The liquid wort (as it is now called) contained in the mash tun is strained off through the perforated false bottom and pumped into the copper. This takes about an hour during which time the remaining sugars are rinsed out by spraying the mash with hot liquor, a process known as sparging.
When sparging is complete, the remaining ‘spent grains’ are removed from the mash tun and put into sacks (strangely, there’s not much competition among brewery staff to perform this task). The sacks of spent malt are then taken away by a local farmer for animal feed.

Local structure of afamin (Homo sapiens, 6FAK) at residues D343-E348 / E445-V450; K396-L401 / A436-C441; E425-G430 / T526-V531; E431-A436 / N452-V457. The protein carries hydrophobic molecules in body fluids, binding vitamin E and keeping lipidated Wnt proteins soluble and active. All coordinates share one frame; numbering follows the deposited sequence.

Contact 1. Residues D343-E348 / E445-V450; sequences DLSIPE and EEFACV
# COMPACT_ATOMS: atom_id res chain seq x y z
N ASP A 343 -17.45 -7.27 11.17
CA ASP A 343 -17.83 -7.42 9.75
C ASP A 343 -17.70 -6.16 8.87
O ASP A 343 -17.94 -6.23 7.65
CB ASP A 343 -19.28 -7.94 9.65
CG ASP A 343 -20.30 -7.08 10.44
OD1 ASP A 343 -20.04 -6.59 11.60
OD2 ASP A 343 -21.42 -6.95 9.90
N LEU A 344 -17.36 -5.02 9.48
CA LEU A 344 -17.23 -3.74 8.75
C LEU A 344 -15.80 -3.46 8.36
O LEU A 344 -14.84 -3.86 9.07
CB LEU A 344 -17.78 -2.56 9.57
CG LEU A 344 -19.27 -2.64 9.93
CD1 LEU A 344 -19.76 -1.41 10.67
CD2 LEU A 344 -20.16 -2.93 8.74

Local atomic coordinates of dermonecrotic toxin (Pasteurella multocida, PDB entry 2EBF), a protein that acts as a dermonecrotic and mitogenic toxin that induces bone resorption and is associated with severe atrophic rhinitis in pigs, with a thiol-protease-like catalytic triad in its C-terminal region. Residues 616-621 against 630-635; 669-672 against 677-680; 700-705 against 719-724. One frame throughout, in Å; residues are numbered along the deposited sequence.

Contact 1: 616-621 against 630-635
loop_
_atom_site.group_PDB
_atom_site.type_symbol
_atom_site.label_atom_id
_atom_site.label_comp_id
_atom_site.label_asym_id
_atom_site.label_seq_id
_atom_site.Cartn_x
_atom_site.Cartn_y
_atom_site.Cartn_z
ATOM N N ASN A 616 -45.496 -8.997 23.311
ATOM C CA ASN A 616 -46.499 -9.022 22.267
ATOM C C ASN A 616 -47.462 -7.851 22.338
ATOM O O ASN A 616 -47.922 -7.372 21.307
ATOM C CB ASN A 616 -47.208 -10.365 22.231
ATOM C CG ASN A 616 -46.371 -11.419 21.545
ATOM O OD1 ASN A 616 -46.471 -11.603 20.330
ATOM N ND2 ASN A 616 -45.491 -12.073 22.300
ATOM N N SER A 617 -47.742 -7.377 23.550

As soon as the wort covers the stainless steel heating coil in the bottom of the copper, the gas-fired heater is switched on and starts to heat the wort. It reaches a vigorous ‘rolling’ boil some two hours later.